Saeeda Hafiz and I met many years ago through the yoga and wellness community in San Francisco. Saeeda is a yoga instructor, author, and wellness educator for the San Francisco Unified School District. The last time that the two of us connected—Saeeda had donated a hundred or so copies of her book, The Healing, for an event I was hosting with an old business partner.
The Healing is a story about a young African-American woman who signs up for lessons in yoga and cooking as a symbol announcing her entrance into the middle class. Little does she know that this self-healing journey will soon bring her face-to-face with inner demons fed by the domestic violence, addiction, and poverty of her youth. But it’s these inner demons that set her on a spiritual path of self-discovery, ultimately leading to transformation. For our conversation, Saeeda shares with me bits and pieces from her memoir—the path that she has been on to get to where she’s at today.
At the beginning of our conversation, Saeeda and I discuss what it means to burn out and no longer participate in practices that were once large identifiers in our lives. After practicing and teaching yoga for nearly 20 years, I tell Saeeda that I no longer do either and sometimes experience feelings of shame when sharing that with others. Saeeda offers her side of a similar story: although she is known for teaching others how to cook, she doesn’t actually enjoy the process of making food. She loves eating healthy nourishing meals, but cooking wouldn’t be her first choice of activities to do for pleasure. In our dialogue, Saeeda and I wrestle with the secrets that so many of us keep because we are afraid of what others will think about us. On this topic, Saeeda describes the way in which she has come to terms with these secrets:
“[First], I had to have the conversation with myself and admit that I don’t like doing the cooking. And that [internal] conversation was its own sort of trip. Then, when I got comfortable within myself of saying ‘oh yeah, this is the actual truth,’ then it was okay . . . [I had to ask myself] how do I either a) hide this from folks or b) talk about it in a way that feels honest and true for me.”
“Once I was able to understand where I stood on all of those levels—having the conversation with myself, having the conversation with someone else—then I was able to write about it and have conversations with larger groups. . . . What I’m finding is that [sharing honestly and vulnerably] allows [other] people to also feel like they don’t have to be perfect and in love with [their identifiers].”
We continue to explore the topics of life purpose and one’s “calling” through a vulnerable lens: even if you are aligned with your life’s work, it doesn’t mean that you are going to love and enjoy it all of the time. Saeeda comments, “I think a lot of times our gut will tell us to take this path but doesn’t reveal everything that’s going to be on that path. Because if we see some scary things—we wouldn’t take it.” Further, she explains how she has come to view the overall journey of her path:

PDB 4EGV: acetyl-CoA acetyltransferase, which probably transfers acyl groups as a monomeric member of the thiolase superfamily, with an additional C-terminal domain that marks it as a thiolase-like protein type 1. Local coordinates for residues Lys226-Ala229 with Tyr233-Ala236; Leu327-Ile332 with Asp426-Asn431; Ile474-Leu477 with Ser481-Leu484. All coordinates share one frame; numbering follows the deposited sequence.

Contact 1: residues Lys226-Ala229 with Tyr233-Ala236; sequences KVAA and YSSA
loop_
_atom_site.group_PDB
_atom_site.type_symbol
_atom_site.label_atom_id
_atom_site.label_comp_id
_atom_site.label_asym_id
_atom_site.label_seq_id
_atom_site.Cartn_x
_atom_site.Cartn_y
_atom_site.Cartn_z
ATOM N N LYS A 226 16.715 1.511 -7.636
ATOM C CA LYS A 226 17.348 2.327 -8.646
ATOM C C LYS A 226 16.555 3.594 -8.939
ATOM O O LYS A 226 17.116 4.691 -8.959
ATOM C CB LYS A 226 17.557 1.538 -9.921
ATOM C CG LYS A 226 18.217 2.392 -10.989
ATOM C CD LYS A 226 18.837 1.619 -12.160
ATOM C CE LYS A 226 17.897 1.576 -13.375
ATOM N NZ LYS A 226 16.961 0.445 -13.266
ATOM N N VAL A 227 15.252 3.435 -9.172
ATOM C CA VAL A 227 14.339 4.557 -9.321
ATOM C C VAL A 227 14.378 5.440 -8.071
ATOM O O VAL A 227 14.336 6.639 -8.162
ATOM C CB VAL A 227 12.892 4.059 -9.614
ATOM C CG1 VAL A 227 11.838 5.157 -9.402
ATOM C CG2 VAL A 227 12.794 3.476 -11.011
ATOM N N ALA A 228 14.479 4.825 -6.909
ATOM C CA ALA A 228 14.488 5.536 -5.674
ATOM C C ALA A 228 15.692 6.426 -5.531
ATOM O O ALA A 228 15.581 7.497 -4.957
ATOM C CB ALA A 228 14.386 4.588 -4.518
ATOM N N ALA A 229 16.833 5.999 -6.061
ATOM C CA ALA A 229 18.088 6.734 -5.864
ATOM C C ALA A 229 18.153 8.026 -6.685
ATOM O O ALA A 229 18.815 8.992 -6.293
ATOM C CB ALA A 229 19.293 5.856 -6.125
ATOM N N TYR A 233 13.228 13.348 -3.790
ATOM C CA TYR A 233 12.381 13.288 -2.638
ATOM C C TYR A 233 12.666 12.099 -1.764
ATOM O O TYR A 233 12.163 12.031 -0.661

“For me, happiness actually is not the goal although I actually feel very joyful in these sections of my life at this point. Being authentic is the goal for me—am I true in it—as opposed to just reaching for the happiness. I look at the overall journey of my path—what am I supposed to experience in this lifetime—and learn from it and weave it into who I can be authentically. That’s really where my goal is and if I’m happy . . . that’s a great byproduct, but it’s not necessarily my personal goal.”
Saeeda currently works as a health educator for the San Francisco Unified School District. Her primary objective in the role is to interrupt systemic oppression for students so that they can have a fuller life experience. She pulls from her personal history to support this population and believes that zip codes, neighborhoods, or economic backgrounds don’t have to predetermine what kinds of experiences the students are going to have in the world. As Saeeda comes from a family with a history of domestic violence, she uses her own strength and resiliency to help support children in building skills similar to the ones she had to learn from a young age.
The skills of adaptability and courage continue to create the container for how she relates to her gut instinct and intuition. When Saeeda begins to share parts of her experience growing up, she claims, “The way that I look at listening to my gut [is] it’s guiding me on a path to make a turn or change in a certain way or certain area. And again, that doesn’t mean that I’m going to like everything I see when I actually make that decision.” In fact, sometimes it took years for Saeeda to listen to her gut, as was the case for practicing and eventually teaching yoga.
Toward the end of our conversation, Saeeda shares how listening to her gut and following a path of yoga and cooking have given her a holistic perspective in which to heal old wounds. As she discusses the lineage of domestic abuse that took place in her home growing up, she is aware of how her intuition allowed her to “see an interesting part of my family and [to] start looking at what it is that can make me more whole and heal and understand different points of view, even if I don’t agree with them.”
This ability to see truth—and to see it clearly—has influenced Saeeda in charting a new path. A path where she is not following in the footsteps of what was shown to her, but one in which she is willing to speak truths, offer forgiveness, and be her most authentic self.